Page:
The new tax system
Many taxpayers’ paychecks increased in February 2018 after the IRS issued updated withholding tables. The tables dictate the amount of withholding employers must deduct from an employee’s paycheck. The revised tables reflected the new increase in the standard deduction and changes in tax rates and brackets.
When it released the new tables, the IRS cautioned that some taxpayers could find themselves hit with larger income tax bills for 2018 because the new law also reduced or eliminated many popular tax deductions. The tables did not account for the reduced availability of itemized deductions (or the suspension of personal exemptions).
When hired, employees fill out a Form W-4 to calculate the correct number of exemptions so that the employer can use the withholding tables to determine the correct withholding. If an employee did not update their Form W-4 after the tax law changed, the number of exemptions may be too high based on the loss of itemized deductions or similar changes.
The higher standard deduction and expansion of family tax credits may offset the loss of some deductions and the personal exemptions. Indeed, the IRS predicts that most 2018 tax filers will receive refunds.
However, many taxpayers could not predict with certainty how the numerous law changes would impact them. Especially because key guidance on how to apply the law was still being issued late into 2018, with final rules not released until January of 2019.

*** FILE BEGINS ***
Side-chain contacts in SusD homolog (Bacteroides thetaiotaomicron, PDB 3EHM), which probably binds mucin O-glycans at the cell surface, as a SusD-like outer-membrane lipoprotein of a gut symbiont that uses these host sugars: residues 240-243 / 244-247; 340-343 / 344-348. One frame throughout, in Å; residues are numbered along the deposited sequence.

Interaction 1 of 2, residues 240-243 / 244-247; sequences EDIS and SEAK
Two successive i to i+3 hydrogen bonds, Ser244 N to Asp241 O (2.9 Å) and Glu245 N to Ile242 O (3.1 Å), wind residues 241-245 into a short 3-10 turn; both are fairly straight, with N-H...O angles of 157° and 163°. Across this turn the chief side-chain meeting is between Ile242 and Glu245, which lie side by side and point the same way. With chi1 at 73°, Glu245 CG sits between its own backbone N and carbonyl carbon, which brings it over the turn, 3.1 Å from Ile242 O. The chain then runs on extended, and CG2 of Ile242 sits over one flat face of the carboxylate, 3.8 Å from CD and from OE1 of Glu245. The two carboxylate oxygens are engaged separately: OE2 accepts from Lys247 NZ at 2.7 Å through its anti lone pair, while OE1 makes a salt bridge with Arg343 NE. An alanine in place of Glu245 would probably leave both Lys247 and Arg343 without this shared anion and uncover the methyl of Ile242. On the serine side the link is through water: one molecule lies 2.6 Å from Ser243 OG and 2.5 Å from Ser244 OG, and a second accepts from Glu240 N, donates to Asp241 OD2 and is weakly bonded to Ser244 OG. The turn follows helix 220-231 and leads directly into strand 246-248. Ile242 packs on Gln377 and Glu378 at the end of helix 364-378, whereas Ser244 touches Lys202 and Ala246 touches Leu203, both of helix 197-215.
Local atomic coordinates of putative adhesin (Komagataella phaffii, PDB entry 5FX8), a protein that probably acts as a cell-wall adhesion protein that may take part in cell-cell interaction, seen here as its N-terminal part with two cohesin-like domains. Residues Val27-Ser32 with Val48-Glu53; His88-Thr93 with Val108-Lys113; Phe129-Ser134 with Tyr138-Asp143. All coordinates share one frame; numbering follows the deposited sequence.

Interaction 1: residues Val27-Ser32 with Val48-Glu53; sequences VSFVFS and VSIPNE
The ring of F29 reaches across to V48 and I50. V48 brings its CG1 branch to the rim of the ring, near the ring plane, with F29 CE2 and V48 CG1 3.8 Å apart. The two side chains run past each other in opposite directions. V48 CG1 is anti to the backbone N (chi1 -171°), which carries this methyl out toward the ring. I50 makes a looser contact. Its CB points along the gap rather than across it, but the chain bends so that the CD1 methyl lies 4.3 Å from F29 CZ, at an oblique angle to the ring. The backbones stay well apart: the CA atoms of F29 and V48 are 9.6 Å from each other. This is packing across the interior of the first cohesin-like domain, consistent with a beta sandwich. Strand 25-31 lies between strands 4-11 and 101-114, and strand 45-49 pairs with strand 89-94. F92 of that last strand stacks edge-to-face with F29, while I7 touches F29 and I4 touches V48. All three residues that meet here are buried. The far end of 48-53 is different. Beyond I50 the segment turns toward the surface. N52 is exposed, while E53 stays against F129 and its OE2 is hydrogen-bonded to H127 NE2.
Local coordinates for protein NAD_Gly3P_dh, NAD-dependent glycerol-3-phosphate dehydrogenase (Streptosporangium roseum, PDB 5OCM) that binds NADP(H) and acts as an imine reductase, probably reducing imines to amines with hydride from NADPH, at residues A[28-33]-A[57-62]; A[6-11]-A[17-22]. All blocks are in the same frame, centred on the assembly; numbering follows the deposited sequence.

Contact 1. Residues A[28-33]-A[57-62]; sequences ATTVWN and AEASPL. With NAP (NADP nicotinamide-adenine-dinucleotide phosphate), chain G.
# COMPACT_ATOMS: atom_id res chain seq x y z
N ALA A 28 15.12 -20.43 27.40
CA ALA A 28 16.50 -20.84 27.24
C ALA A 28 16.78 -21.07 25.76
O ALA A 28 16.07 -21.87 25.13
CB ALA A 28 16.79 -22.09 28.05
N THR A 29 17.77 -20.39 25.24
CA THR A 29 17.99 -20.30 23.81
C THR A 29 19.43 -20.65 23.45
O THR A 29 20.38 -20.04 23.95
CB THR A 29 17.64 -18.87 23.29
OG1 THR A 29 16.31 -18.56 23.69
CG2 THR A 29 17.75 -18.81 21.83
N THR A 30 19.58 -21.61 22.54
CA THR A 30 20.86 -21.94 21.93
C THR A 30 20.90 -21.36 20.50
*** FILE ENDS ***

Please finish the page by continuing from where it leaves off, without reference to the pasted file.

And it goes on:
The Government Accountability Office last year estimated that almost 30 million taxpayers will owe money when they file their 2018 personal income tax returns because of this “under-withholding.” Those particularly at risk include taxpayers who itemized in the past but are now taking the standard deduction, two-wage-earner households, employees with non-wage sources of income and taxpayers with complex tax situations.
The tax code imposes a penalty (known as a Section 6654 penalty) if taxpayers do not pay enough in taxes during the year. The penalty generally does not apply if a person’s tax payments were:
- At least 90% of the tax liability for the year; or
- At least 100% of the prior year’s tax liability. The 100% threshold rises to 110% if a taxpayer’s adjusted gross income is more than $150,000, or $75,000 if married and filing a separate return.
Taxpayers generally can also avoid the underpayment penalty if they owe less than $1,000 in additional tax after subtracting their withholding and refundable credits.
Relaxing the 90% rule to 85%
In response to the potential for widespread under-withholding, the IRS will not pursue penalties for taxpayers who paid at least 85% of their total 2018 tax liability. For those who paid less than 85%, the IRS will calculate the penalty as it normally would. The request for a waiver is made by filing Form 2210, “Underpayment of Estimated Tax by Individuals, Estates, and Trusts,” with his or her 2018 federal income tax return.
What to do now
The underpayment penalty waiver is effective only for 2018. The last day to make an on time payment of 2018 estimated taxes was January 15. However, paying the tax sooner than April 15 can reduce the amount of the penalty. In addition, you should review your withholding for 2019 at this time. The expanded safe harbor does not apply for 2019 withholding and estimated taxes.